The Universality of the Fear of Death

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For those of you who have not read White Noise then I first urge you to read this article beforehand to see whether you would want to be obsessing over the inquiries of death like I am now or if you would rather think about less dreadful areas of life and therefore, please, do not read the book. I have always had a fascination with death and the afterlife and it is absolutely amazing that it is the one th ing humankind wil never be certain about. I, then, identified immediately with the main character of the novel Jack Gladney.

Jack is a Hitler scholar at a small University. His obession with death comes out of his wife’s obession with it. This can all be called back to the time of her mother’s passing and does not know how to deal with it. This is getting ahead of the point. There is an airborne toxin in the shape of a black cloud over his town and Jack ends up being contaminated. The doctors tell him he has the infection and that someday, althought not soon, it will be the cause of his death. This terrifies him and he goes on throughout the novel questioning death and all it’s functions.

The fear of death is in Jack Gladney’s head because he has already learned what will be his death. Jack cannot escape his fate, much like cancer patients or AIDs victims in modern times. The question of when we will die is frightening enough and it’s universality should bring us towards a society that is love filled and unjealous.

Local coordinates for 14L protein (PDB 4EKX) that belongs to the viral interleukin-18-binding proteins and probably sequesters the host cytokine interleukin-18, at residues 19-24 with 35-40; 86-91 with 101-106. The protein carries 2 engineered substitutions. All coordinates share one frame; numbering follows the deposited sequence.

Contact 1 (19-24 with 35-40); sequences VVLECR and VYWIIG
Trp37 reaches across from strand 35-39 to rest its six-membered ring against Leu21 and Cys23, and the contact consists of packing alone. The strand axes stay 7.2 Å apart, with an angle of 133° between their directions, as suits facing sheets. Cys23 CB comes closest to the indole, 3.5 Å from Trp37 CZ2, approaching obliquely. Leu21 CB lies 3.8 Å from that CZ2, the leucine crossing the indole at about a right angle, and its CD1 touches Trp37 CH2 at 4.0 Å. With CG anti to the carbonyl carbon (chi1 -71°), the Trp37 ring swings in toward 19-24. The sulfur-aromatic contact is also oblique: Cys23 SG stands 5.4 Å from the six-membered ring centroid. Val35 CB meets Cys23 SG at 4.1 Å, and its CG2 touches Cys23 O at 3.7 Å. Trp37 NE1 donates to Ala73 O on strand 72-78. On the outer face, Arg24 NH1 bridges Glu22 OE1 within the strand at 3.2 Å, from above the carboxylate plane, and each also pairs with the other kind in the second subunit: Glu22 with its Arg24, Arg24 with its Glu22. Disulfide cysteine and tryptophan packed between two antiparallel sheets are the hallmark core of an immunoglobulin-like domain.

We all have a fear of death presumably because we do not know what the afterlife is. We don’t know if we will be judged by god or end up in the ground or on top of a loved one’s mantel. The uncertainty of death is considerably more alarming than the notion of how we will die. Of course, this does not apply to people who are in extreme measures of pain and death is such a release that being relieved is better than the unknown.

The case is this then. In the novel, while Jack is questioning life and death, he becomes a much better father, son-in-law, husband, friend, and lover. He loves his wife and kids more and his friendships more and has a greater appreciation for them and for what they have done. Death is inevitable, right? Or has someone found a way out? Didn’t think so. We know it will happen and although the timing and the way we will go is not always available and thank God it isn’t, then why can’t we take Jack’s lesson of giving more love and more appreciation to everything that is around us just to make our time here that much better. It is a case of love over uncertainty. A life filled with love will, in the end, prepare our minds for the great beyond.

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